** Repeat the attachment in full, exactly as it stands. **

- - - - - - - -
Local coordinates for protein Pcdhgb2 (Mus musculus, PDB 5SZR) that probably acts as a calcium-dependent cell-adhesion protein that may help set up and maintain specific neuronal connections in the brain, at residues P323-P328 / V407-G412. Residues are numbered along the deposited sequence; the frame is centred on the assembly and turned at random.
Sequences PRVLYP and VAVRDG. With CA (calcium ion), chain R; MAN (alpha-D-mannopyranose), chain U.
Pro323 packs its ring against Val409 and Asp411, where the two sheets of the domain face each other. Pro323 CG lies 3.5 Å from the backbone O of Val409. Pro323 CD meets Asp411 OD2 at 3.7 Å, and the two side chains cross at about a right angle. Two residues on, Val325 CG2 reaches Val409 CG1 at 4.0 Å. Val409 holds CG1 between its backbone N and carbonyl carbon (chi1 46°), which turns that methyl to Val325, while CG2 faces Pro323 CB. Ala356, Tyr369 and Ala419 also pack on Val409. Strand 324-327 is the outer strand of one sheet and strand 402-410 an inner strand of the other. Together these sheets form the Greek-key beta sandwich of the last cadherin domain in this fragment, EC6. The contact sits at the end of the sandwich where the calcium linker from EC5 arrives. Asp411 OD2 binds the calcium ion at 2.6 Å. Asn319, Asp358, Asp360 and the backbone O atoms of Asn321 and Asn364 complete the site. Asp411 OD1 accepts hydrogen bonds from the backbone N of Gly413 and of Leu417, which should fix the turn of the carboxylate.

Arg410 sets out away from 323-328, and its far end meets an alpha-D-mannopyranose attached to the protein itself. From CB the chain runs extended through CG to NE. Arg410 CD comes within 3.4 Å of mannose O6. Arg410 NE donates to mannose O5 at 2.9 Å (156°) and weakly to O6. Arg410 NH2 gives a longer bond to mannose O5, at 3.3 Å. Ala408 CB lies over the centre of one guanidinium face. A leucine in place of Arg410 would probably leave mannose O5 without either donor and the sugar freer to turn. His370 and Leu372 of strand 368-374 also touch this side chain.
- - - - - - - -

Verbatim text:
Local coordinates for protein Pcdhgb2 (Mus musculus, PDB 5SZR) that probably acts as a calcium-dependent cell-adhesion protein that may help set up and maintain specific neuronal connections in the brain, at residues P323-P328 / V407-G412. Residues are numbered along the deposited sequence; the frame is centred on the assembly and turned at random.
Sequences PRVLYP and VAVRDG. With CA (calcium ion), chain R; MAN (alpha-D-mannopyranose), chain U.
Pro323 packs its ring against Val409 and Asp411, where the two sheets of the domain face each other. Pro323 CG lies 3.5 Å from the backbone O of Val409. Pro323 CD meets Asp411 OD2 at 3.7 Å, and the two side chains cross at about a right angle. Two residues on, Val325 CG2 reaches Val409 CG1 at 4.0 Å. Val409 holds CG1 between its backbone N and carbonyl carbon (chi1 46°), which turns that methyl to Val325, while CG2 faces Pro323 CB. Ala356, Tyr369 and Ala419 also pack on Val409. Strand 324-327 is the outer strand of one sheet and strand 402-410 an inner strand of the other. Together these sheets form the Greek-key beta sandwich of the last cadherin domain in this fragment, EC6. The contact sits at the end of the sandwich where the calcium linker from EC5 arrives. Asp411 OD2 binds the calcium ion at 2.6 Å. Asn319, Asp358, Asp360 and the backbone O atoms of Asn321 and Asn364 complete the site. Asp411 OD1 accepts hydrogen bonds from the backbone N of Gly413 and of Leu417, which should fix the turn of the carboxylate.

Arg410 sets out away from 323-328, and its far end meets an alpha-D-mannopyranose attached to the protein itself. From CB the chain runs extended through CG to NE. Arg410 CD comes within 3.4 Å of mannose O6. Arg410 NE donates to mannose O5 at 2.9 Å (156°) and weakly to O6. Arg410 NH2 gives a longer bond to mannose O5, at 3.3 Å. Ala408 CB lies over the centre of one guanidinium face. A leucine in place of Arg410 would probably leave mannose O5 without either donor and the sugar freer to turn. His370 and Leu372 of strand 368-374 also touch this side chain.